0.2 mm × 0.2 mm) was selected for data collection which was performed on a Bruker Apex II CCD diffractmeter equipped with a graphite-monochromatic CuKα radiation (λ = 0.71073 nm) at 293(2) K. A total of 24,759 reflections were collected in the range of 1.96 ≤ θ ≤ 28.08˚ (−22 ≤ h ≤ 22, −16 ≤ k ≤ 6 and −25 ≤ l ≤ 24), of which 24,759 were unique with Rint = 0.1233 and 5200 were observed with I > 2σ(I). Corrections for LP factors and semi-empirical absorption were applied based on Sadabs  . Unique data (Rint = 0.1233) were used to solve the structure by direct methods with SHELXS-97 program  . Most non-hydrogen atoms were determined with an E-map and the others were located in successive difference Fourier syntheses. Then, the final refinement was carried out by full-matrix least-squares methods with anisotropic thermal parameters for the non-hydrogen atoms on F2. The hydrogen atoms were located theoretically and refined with riding model position parameters and fixed isotropic thermal parameters. A full-matrix least-squares refinement gave the final R = 0.0434, wR = 0.1091 (w = 1/[σ2(Fo2) + (0.20P)2 + 0.00P], where P = (Fo2 + 2Fc2)/3), S = 0.89, (Δ/σ)max = 0.00, (Δρ)max = 0.624 and (Δρ)min = −0.498 e/Å3. The CIF file containing complete information on the studied structure was deposited with CCDC, deposition number 1,403,270, and is freely available upon request from the following web site: http://www.ccdc.cam.ac.uk/data_request/cif, and also available from the authors.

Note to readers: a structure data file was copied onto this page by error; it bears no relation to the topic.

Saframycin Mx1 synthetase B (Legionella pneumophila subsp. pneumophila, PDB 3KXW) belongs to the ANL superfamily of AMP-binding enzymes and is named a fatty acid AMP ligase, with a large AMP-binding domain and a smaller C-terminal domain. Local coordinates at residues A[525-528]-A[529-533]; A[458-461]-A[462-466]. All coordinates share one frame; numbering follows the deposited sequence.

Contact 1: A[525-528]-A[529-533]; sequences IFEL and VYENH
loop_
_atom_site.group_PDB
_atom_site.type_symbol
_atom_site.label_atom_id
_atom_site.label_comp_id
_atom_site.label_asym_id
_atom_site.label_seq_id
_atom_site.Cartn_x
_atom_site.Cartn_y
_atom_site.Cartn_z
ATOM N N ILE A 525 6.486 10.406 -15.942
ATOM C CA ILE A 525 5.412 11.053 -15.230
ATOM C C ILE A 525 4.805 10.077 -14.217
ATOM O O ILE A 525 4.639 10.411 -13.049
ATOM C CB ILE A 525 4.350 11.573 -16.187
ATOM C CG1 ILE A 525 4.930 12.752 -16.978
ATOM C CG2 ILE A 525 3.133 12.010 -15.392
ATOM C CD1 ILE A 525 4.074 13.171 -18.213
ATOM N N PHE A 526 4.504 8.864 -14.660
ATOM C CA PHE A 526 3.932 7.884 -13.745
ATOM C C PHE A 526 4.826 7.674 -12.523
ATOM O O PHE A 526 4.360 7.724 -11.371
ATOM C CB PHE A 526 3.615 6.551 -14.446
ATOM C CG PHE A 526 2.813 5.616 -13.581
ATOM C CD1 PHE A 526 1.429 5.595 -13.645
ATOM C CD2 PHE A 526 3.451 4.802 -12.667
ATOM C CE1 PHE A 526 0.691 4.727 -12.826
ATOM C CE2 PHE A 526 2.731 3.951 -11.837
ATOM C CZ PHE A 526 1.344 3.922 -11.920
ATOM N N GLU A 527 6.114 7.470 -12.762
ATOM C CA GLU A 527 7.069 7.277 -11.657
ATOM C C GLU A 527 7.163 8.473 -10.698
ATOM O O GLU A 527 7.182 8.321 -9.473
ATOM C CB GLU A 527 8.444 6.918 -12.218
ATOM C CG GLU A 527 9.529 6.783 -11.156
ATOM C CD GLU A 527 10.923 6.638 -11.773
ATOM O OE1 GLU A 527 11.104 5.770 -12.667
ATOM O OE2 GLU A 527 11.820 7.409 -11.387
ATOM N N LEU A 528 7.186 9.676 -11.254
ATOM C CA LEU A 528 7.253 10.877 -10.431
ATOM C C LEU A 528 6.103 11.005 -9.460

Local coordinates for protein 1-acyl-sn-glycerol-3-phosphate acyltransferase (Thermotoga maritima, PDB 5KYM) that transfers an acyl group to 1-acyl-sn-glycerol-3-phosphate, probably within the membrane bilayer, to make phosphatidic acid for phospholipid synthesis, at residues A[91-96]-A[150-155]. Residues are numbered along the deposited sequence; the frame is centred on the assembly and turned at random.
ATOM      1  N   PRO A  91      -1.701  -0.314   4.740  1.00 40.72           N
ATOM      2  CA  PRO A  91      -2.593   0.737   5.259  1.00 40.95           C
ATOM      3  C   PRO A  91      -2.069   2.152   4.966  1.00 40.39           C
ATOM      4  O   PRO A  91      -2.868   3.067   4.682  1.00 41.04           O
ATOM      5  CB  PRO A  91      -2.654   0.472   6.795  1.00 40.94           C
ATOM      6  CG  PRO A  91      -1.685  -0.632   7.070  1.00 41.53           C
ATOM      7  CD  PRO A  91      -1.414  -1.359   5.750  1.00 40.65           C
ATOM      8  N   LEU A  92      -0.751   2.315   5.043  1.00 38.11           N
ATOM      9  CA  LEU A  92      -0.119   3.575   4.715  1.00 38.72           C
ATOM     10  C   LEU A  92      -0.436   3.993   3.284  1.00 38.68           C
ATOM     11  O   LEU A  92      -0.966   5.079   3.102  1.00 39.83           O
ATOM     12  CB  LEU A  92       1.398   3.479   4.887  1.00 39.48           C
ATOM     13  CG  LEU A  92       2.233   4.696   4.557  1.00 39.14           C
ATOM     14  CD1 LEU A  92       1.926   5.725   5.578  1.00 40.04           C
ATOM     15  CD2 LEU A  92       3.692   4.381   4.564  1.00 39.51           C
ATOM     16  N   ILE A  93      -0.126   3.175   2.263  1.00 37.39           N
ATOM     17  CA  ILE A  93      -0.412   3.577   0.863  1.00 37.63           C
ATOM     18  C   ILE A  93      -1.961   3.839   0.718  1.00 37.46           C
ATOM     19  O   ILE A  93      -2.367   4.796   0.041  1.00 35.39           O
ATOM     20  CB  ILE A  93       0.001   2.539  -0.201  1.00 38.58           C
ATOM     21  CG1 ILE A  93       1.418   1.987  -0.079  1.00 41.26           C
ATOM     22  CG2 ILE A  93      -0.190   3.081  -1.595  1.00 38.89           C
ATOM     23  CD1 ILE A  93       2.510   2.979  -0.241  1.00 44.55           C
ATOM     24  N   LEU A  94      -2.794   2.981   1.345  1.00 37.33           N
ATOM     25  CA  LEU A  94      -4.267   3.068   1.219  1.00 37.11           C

4. Results and Discussion
We describe herein the structure of the title compound 1 which is stable in air at room temperature. It is soluble in methanol and ethanol at higher temperature and soluble in CH2Cl2 and CHCl3. X-ray quality crystals of 1 were grown from ethanol by slow evaporation at room temperature for several days. The molecular structure of 1 crystallizes in orthorhombic space group Pbcn. Molecular structure of 1 is shown in Figure 1.